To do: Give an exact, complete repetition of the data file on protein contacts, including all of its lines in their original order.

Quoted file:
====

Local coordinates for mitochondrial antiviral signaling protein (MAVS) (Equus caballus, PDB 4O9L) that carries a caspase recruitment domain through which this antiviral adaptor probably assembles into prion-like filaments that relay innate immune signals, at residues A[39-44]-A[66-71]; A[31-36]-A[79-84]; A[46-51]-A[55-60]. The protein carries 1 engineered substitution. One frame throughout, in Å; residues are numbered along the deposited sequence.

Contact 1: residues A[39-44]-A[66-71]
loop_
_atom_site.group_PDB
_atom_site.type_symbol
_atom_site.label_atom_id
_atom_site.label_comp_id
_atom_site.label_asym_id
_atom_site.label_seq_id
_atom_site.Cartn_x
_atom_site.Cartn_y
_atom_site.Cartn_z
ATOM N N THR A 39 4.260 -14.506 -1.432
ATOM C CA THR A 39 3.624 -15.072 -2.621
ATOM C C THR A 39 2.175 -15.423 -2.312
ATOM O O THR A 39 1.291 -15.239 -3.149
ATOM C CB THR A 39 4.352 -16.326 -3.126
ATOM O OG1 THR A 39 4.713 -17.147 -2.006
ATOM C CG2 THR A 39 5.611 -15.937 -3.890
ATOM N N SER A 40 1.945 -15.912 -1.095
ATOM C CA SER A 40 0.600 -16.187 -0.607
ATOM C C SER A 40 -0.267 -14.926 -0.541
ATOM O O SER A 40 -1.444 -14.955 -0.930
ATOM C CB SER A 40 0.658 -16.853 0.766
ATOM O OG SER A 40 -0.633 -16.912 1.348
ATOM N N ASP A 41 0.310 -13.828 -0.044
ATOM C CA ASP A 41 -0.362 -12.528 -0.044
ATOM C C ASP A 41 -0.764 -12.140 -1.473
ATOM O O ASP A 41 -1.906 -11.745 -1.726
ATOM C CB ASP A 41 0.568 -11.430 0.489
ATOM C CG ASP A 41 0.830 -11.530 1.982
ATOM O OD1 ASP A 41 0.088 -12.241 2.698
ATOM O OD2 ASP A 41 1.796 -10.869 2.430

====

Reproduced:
Local coordinates for mitochondrial antiviral signaling protein (MAVS) (Equus caballus, PDB 4O9L) that carries a caspase recruitment domain through which this antiviral adaptor probably assembles into prion-like filaments that relay innate immune signals, at residues A[39-44]-A[66-71]; A[31-36]-A[79-84]; A[46-51]-A[55-60]. The protein carries 1 engineered substitution. One frame throughout, in Å; residues are numbered along the deposited sequence.

Contact 1: residues A[39-44]-A[66-71]
loop_
_atom_site.group_PDB
_atom_site.type_symbol
_atom_site.label_atom_id
_atom_site.label_comp_id
_atom_site.label_asym_id
_atom_site.label_seq_id
_atom_site.Cartn_x
_atom_site.Cartn_y
_atom_site.Cartn_z
ATOM N N THR A 39 4.260 -14.506 -1.432
ATOM C CA THR A 39 3.624 -15.072 -2.621
ATOM C C THR A 39 2.175 -15.423 -2.312
ATOM O O THR A 39 1.291 -15.239 -3.149
ATOM C CB THR A 39 4.352 -16.326 -3.126
ATOM O OG1 THR A 39 4.713 -17.147 -2.006
ATOM C CG2 THR A 39 5.611 -15.937 -3.890
ATOM N N SER A 40 1.945 -15.912 -1.095
ATOM C CA SER A 40 0.600 -16.187 -0.607
ATOM C C SER A 40 -0.267 -14.926 -0.541
ATOM O O SER A 40 -1.444 -14.955 -0.930
ATOM C CB SER A 40 0.658 -16.853 0.766
ATOM O OG SER A 40 -0.633 -16.912 1.348
ATOM N N ASP A 41 0.310 -13.828 -0.044
ATOM C CA ASP A 41 -0.362 -12.528 -0.044
ATOM C C ASP A 41 -0.764 -12.140 -1.473
ATOM O O ASP A 41 -1.906 -11.745 -1.726
ATOM C CB ASP A 41 0.568 -11.430 0.489
ATOM C CG ASP A 41 0.830 -11.530 1.982
ATOM O OD1 ASP A 41 0.088 -12.241 2.698
ATOM O OD2 ASP A 41 1.796 -10.869 2.430